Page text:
I remember reading a book by Jon Krakauer called Eiger Dreams. It’s a collection of short stories about mountain climbing. He describes the sport as this addiction. Once you climb one you start planning the next almost immediately. I don’t know if I’d make a good mountain climber but I love, love, love reading stories or watching movies about it. The courage, determination, risk, planning, athleticism, ambition, the life-and-death scenarios, the friendships, and pushing yourself to the limit — everything about it just screams inspiration to me.
This weekend I watched a documentary called “Meru.” It’s about these three mountain climbers: Conrad Anker, Jimmy Chin and Renan Ozturk, who planned an expedition to the mountain Meru in India. It’s known as one of the hardest mountains to climb. Harder than Mount Everest and no one, not even the best mountain climbers in the world, have been able to reach the top. Like, not even Conrad’s mentors were able to reach the top and they were the best of the best.
Anyway, these guys are determined to get to the top. I won’t give it [all] away but their stories are incredible. The things they’ve survived! On their first trip they were stuck on the side of the mountain in a tent for something like four days because of a storm. Four days stuck in a tent! Can you imagine?! They barely had any food rations left and still wanted to try and get to the top. They were so determined! Even after a major setback that threw them off by four days! They still tried to summit and they were so close but the timing was off. They had to turn around and go back. They were crushed and in really rough shape. Full of frost bite and foot rot.
The documentary goes on to tell more of their story and the things they’ve survived on other expeditions. Renan got a severe head wound from a skiing trip that left him paralyzed. He was so determined to get back to Meru, that he spent all his time and energy into recovery so he could join the next expedition.It seemed like all his odds were stacked against him but he did it. He was strong enough for the second go. Jimmy survived a massive avalanche. No one knew how he survived but he describes this moment where he was fully buried in snow. There was a shift beneath him that seemed to push him closer to the surface and he was able to pull himself out. Not one broken bone. Then Conrad — who’s climbed Everest four times — tells these stories of loss and survivor’s guilt.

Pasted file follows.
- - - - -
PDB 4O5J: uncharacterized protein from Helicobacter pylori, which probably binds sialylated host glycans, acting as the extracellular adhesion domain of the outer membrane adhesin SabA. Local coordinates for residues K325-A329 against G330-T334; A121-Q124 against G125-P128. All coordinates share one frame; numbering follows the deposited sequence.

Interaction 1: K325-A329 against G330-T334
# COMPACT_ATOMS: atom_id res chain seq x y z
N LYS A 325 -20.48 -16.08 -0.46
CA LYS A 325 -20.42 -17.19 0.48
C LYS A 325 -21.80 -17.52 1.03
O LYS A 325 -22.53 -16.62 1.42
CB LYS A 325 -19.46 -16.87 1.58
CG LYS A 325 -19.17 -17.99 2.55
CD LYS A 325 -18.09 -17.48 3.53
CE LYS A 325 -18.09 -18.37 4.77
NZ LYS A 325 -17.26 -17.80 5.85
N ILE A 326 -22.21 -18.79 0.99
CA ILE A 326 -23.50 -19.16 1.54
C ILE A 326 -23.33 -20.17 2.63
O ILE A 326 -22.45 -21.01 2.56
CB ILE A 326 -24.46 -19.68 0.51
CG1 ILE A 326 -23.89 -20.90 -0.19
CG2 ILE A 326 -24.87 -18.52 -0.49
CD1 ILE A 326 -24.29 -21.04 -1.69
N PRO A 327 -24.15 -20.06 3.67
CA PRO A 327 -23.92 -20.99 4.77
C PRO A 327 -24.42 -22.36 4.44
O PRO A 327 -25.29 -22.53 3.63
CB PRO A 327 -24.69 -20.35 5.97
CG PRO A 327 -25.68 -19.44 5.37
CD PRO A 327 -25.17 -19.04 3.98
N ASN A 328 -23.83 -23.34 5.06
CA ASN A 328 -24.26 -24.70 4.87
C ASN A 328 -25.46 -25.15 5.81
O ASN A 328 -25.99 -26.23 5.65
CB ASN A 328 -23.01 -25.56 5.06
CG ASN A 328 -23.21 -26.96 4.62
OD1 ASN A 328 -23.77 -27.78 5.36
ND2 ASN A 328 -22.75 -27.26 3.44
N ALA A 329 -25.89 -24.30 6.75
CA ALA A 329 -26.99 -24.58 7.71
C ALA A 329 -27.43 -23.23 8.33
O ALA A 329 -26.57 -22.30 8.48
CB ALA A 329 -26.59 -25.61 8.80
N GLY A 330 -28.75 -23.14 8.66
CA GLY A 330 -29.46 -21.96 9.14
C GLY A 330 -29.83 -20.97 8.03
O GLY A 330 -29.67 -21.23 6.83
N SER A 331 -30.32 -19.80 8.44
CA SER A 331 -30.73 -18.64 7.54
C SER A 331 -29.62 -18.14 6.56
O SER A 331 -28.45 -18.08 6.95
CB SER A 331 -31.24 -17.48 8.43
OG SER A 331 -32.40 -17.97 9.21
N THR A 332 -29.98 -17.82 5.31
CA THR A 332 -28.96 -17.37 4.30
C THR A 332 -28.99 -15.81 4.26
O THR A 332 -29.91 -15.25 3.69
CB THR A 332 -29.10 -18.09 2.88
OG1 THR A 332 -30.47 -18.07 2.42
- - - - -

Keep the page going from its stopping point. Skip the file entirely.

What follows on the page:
One of the things I took away from that movie was how determined they were. Maybe a little stupid but determined and razor-sharp focused on the goal of summitting. Getting to the top. They didn’t let grief or guilt get the better of them. They didn’t live in fear of the next avalanche or brain injury or failure get in the way. They weren’t so traumatized by their bad experiences that it kept them from trying again. They pushed through all the pain of exhaustion, altitude sickness, frostbite and fear to get to the top.
I don’t know what you’re facing but I’ve got a couple mountains that I want to summit. Maybe I’ll get trampled by an avalanche. Maybe I’ll get crushed and die like Conrad’s friends. Or maybe — by some miracle — I’ll survive like Jimmy, and keep climbing. Or maybe I’ll suffer a bad blow that will throw me off my feet for a couple months. But maybe I’ll be able to recover like Renan and keep climbing. And maybe one day, I’ll plan to summit my impossible mountain. Maybe I’ll be prepared this time. Pace myself and plan for the challenge ahead. Stay focused, push through and keep climbing. And maybe, just maybe, I’ll finally summit my unconquerable mountain.